A team ofsystems engineering students at the University of Arkansas at Little Rock has gone where no UA Little Rock students have gone before by participating in the Human Powered Vehicle Challenge.
For their senior design and capstone project, Team Captain Hugh Benfer, Nathanael Menhinick, Cameron Palmer, Jason Reed, and Shelby Wingate designed and built the university’s first human powered vehicle. Dr. Jin Lee, professor of systems engineering, and Dr. Samer Yahya, visiting scholar of systems engineering, served as the team’s faculty advisors.
Human-powered transport is often the only type of transportation available in underdeveloped parts of the world and is an increasingly viable form of sustainable transportation that is becoming more popular in urban areas. The challenge provides an opportunity for students to demonstrate sound engineering design principles in the development of sustainable transportation alternatives.
“A human-powered vehicle is generally for commuting in a metropolitan area,” said Benfer. “You find a way to have a more ecologically, environmentally, and economically way to commute in cities, which are filled with cars that pollute the air and take up much needed space. Human powered vehicles solve an old problem of metropolitan cities that have too many cars, crowded traffic, and little parking. As biking becomes more popular, human-powered vehicles will become more popular as people branch out and customize their experiences.”
The team worked on the human-powered vehicle, which they dubbed the “Trojan Horsepower,” during the 2017-18 academic year. Riders sit in the three-wheeled vehicle in a recumbent-bike position.
“Our human-powered vehicle is pure engineering might, steel, and zip ties. It has an extremely robust steel roll bar, so that in the event of a crash, the roll bar protects the rider and the rider will not touch the ground,” Benfer said. “We also used aerodynamic fairing, which is something that will block the wind and allows the air to move more smoothly around your body. It makes the vehicle easier to pedal. You can cut through the wind like a knife.”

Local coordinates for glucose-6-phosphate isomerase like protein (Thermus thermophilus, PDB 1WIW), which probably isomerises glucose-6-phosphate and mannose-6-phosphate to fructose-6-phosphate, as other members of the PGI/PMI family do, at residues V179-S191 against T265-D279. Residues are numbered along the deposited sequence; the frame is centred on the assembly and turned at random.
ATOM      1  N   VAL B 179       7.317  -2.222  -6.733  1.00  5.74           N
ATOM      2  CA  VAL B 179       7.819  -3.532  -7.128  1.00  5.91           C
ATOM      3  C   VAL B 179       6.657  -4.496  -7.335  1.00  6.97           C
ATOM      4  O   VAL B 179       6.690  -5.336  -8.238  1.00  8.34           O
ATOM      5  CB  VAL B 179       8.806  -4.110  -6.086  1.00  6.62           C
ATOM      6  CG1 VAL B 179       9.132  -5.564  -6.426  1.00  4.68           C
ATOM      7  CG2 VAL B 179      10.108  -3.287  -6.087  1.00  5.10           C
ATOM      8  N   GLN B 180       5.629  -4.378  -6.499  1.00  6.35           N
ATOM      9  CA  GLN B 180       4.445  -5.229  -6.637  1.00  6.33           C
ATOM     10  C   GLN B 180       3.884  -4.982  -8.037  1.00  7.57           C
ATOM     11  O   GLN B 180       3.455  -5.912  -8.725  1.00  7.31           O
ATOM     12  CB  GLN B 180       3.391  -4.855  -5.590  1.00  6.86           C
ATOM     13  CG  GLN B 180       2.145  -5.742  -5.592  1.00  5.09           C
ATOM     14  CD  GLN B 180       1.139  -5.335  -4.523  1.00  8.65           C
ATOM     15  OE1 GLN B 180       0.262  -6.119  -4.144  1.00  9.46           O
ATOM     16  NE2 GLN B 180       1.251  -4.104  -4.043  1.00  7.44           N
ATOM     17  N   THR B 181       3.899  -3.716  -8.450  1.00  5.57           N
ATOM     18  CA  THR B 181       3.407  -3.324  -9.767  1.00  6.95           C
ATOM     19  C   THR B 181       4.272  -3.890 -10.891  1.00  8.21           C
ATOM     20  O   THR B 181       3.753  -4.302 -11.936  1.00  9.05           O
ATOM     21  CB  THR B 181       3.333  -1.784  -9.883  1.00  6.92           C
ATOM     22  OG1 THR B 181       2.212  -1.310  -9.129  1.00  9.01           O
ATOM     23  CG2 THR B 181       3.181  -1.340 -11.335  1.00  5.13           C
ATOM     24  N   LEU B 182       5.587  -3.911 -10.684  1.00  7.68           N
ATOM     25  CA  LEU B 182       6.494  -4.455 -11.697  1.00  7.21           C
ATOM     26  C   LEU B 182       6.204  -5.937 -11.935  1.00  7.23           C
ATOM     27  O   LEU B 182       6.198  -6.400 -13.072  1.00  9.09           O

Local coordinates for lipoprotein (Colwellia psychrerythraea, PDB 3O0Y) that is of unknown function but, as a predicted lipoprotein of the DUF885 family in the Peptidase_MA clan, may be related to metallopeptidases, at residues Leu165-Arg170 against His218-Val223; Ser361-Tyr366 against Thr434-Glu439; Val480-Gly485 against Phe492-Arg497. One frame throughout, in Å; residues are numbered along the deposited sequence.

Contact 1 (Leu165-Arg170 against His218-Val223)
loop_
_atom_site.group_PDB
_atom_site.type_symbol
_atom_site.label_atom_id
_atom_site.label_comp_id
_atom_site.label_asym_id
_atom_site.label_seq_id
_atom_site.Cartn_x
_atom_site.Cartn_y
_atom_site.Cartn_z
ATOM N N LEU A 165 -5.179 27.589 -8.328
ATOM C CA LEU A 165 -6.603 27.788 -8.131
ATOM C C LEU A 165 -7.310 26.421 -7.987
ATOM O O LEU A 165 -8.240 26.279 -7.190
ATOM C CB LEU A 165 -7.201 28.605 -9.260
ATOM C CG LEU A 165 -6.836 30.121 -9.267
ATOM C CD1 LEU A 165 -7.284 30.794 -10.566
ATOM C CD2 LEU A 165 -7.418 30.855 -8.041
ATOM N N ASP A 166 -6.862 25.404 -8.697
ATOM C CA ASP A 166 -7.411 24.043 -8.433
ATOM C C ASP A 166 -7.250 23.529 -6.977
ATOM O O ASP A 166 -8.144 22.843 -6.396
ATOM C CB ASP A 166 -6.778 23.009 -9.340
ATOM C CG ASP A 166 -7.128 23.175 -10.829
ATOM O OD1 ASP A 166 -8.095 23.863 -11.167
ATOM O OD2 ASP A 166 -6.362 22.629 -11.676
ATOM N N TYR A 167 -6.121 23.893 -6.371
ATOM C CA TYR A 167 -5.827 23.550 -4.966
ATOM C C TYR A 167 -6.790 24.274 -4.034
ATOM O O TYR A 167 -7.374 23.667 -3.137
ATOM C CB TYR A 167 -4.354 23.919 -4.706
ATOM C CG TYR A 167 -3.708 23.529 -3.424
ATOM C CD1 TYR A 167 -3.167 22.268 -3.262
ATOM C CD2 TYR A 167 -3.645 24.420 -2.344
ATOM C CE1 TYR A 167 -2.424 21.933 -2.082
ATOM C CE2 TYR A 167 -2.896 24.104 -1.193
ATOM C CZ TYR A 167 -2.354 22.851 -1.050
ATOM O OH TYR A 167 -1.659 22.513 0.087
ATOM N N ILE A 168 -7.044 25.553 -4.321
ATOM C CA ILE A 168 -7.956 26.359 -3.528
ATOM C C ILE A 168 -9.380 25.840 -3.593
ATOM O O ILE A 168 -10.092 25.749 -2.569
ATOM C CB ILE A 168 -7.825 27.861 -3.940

The Department of Systems Engineering even recognized the contributions of the students’ parents. Darin Reed, father of Jason Reed, received a special award, “Outstanding Father of the Year,” at the Donaghey College of Engineering and Information Technology’s 2018 awards ceremony for driving the team the 16-hour trek from Little Rock to Pennsylvania and back so they could participate in the competition.
The event consisted of safety tests to ensure the vehicle’s sound design, a drag race, and an endurance race in which teams competed to complete the most laps possible during a 2.5 hour race. Wingate placed 13th in the women’s drag race, while Benfer placed 18th in the men’s drag race. In the endurance race, Benfer, Palmer, Reed, and Wingate placed 13th after completing 26 total laps.
“There are obstacles like stop signs, speed bumps, and tight turns,” Benfer said. “It puts your vehicle to the test. The rumble strip is going to destroy your vehicle if anything is loose. That is what happened to us. We had to go to the pit to keep our vehicle together. It’s basically the ultimate stress test for the vehicles, and some vehicles were destroyed because the design was not robust enough. The disk brake snapped in the middle, so we had to do an emergency repair and come up with an engineering solution, which was to take the brake off and race with one brake for most of the race. Our legs were like jelly afterwards.”
UA Little Rock placed 16th out of 47 teams for the overall competition, and a new team of students will take up the challenge of building a human-powered vehicle next year, only this time they will not be starting from scratch. The systems engineering department may eventually start a student organization dedicated to building human-powered vehicles.
“It was really cool to apply our degree to a tangible product that we made,” Benfer said. “It was cool to use what we have learned from the mechanical engineering department and use it and stress test it and watch it fall apart and fix it. We were able to use the skills we learned here at UA Little Rock in a real-world setting.”